Article by wumpwoast | November 8, 2007
Dr. Light's personal lumberjack/hairstylist fells hardwood forests and makes charming conversation. Aside from that, he's a little dude with a pair of scissors on his head and rose/white-colored pajamas. If other Robot Masters are supposed to evolve out of the comic supervillian tradition, Cut Man is the one that stands apart as the goofy, modest type that likes iced tea and collects stamps when he's not planning world domination. Good for him -- unless you have a phobia of scissors, there's not much reason to fear the shears.
Cut Man's stage is really nothing to speak of in the NES Mega Man. There's the requisite spikes, turrets, shufflepucks, Suzys (the little four-plated eyeballs), along with little fountains that emit scissors, and a remarkably garish aquamarine/teal color scheme. The largely horizontal design caps off a stage whose flow is as dull as its theme.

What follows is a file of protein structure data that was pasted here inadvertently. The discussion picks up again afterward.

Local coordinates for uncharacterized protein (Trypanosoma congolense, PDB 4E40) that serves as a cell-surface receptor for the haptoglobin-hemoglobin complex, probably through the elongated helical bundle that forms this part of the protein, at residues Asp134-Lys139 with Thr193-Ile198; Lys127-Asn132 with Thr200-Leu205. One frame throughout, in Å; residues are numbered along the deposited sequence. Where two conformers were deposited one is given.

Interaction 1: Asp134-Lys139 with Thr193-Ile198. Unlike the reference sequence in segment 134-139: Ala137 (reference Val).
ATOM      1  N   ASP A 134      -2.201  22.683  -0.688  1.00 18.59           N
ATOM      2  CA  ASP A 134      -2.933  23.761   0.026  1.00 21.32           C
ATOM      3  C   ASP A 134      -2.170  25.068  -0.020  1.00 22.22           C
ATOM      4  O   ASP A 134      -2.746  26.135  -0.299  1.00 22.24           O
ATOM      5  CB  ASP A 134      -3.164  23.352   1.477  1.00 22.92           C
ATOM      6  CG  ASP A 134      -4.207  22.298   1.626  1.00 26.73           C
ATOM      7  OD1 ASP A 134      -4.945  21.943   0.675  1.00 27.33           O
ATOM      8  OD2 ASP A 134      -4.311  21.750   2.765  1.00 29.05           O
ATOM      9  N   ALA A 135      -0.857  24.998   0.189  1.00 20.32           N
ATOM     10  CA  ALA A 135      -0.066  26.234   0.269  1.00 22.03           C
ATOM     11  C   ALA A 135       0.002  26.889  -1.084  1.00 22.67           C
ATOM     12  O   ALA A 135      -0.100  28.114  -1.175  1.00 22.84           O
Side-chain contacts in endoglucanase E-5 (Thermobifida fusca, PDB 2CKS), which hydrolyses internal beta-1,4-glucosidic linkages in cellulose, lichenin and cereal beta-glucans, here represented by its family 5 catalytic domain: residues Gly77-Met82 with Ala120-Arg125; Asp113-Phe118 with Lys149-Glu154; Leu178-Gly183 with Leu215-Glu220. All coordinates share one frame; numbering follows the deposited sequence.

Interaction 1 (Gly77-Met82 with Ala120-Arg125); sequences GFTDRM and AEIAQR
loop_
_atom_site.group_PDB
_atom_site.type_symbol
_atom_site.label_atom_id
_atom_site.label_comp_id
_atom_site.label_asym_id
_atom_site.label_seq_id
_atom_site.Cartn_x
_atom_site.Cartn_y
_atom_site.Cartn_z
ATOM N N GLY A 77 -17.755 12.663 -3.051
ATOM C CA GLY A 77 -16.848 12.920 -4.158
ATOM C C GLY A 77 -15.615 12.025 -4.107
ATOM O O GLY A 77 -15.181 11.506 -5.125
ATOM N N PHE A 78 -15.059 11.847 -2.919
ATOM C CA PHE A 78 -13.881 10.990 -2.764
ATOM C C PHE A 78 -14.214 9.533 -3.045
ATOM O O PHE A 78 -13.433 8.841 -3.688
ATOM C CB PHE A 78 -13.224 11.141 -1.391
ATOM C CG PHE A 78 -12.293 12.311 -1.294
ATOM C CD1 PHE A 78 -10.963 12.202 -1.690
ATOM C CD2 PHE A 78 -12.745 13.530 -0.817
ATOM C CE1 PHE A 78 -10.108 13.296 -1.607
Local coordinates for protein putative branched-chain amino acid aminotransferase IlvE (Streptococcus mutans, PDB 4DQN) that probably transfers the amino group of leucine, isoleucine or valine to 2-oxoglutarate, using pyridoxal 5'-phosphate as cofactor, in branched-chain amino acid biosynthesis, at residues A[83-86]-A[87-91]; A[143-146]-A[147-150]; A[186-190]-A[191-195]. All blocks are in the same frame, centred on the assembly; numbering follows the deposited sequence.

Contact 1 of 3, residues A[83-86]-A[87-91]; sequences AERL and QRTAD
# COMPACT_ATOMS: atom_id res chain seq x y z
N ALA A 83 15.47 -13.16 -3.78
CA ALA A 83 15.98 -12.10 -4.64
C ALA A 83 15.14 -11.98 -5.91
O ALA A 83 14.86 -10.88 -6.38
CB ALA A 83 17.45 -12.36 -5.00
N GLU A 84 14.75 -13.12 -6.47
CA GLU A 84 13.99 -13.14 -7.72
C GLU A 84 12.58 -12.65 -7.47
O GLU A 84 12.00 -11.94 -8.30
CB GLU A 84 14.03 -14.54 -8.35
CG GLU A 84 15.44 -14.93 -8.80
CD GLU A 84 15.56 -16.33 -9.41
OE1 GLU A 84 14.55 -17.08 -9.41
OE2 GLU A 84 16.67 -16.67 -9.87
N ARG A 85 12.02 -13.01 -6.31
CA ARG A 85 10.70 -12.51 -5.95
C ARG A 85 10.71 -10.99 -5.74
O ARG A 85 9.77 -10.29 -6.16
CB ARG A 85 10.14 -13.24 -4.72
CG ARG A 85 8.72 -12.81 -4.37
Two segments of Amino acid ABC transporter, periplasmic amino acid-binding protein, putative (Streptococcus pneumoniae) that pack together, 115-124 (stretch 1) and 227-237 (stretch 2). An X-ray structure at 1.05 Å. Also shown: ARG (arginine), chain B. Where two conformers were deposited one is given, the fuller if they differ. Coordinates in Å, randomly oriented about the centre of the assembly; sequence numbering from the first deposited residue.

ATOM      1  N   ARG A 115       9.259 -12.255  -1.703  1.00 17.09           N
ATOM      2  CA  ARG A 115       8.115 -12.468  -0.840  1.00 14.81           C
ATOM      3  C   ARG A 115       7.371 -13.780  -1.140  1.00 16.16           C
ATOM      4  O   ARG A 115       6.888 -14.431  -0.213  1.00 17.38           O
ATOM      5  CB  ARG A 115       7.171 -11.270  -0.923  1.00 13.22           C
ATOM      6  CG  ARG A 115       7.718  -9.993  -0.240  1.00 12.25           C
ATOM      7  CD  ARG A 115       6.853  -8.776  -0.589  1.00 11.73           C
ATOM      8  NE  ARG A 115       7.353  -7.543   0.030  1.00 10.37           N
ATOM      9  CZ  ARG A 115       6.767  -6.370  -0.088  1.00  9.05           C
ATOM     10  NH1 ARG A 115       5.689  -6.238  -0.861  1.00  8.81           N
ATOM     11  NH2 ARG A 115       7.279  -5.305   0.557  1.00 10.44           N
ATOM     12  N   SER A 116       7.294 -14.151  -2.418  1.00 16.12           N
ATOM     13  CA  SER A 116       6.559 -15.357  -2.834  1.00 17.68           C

The Game Boy is where all the action is -- right off the bat, the player runs into little mini-buzzsaws that either roll persistently or rev up and tear into Mega Man with reckless homing abandon. Conveyor belts help to reimagine Cut Man's stage as a twisted lumber mill, and the circularly-looping invincible scissors are a formidable obstacle. Cut Man's stage is probably the single most improved level between the NES and Game Boy versions of Mega Man.
On the flip side, the NES version allows you to throw huge bricks at our boy, if you're in the mood. Any way you slice it, Cut Man is an easy boss to deal with. You'll soon be tearing up the landscape with the slight vertical reach of the Rolling Cutter, particularly when you don't feel like wasting your Thunder Beam.
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